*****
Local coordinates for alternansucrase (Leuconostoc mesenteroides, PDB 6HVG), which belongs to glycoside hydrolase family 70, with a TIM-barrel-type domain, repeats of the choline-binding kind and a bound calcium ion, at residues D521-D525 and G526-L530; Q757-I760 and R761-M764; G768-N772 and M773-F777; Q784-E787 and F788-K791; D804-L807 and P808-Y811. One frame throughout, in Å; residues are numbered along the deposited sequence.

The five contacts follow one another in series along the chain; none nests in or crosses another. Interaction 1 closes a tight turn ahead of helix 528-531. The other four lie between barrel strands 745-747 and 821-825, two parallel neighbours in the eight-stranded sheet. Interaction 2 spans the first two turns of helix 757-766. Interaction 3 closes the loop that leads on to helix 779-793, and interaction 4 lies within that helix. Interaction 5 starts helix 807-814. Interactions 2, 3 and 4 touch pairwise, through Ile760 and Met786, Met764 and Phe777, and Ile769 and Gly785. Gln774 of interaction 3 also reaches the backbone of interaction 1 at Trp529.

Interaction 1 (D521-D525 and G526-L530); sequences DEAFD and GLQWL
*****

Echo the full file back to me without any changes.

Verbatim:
Local coordinates for alternansucrase (Leuconostoc mesenteroides, PDB 6HVG), which belongs to glycoside hydrolase family 70, with a TIM-barrel-type domain, repeats of the choline-binding kind and a bound calcium ion, at residues D521-D525 and G526-L530; Q757-I760 and R761-M764; G768-N772 and M773-F777; Q784-E787 and F788-K791; D804-L807 and P808-Y811. One frame throughout, in Å; residues are numbered along the deposited sequence.

The five contacts follow one another in series along the chain; none nests in or crosses another. Interaction 1 closes a tight turn ahead of helix 528-531. The other four lie between barrel strands 745-747 and 821-825, two parallel neighbours in the eight-stranded sheet. Interaction 2 spans the first two turns of helix 757-766. Interaction 3 closes the loop that leads on to helix 779-793, and interaction 4 lies within that helix. Interaction 5 starts helix 807-814. Interactions 2, 3 and 4 touch pairwise, through Ile760 and Met786, Met764 and Phe777, and Ile769 and Gly785. Gln774 of interaction 3 also reaches the backbone of interaction 1 at Trp529.

Interaction 1 (D521-D525 and G526-L530); sequences DEAFD and GLQWL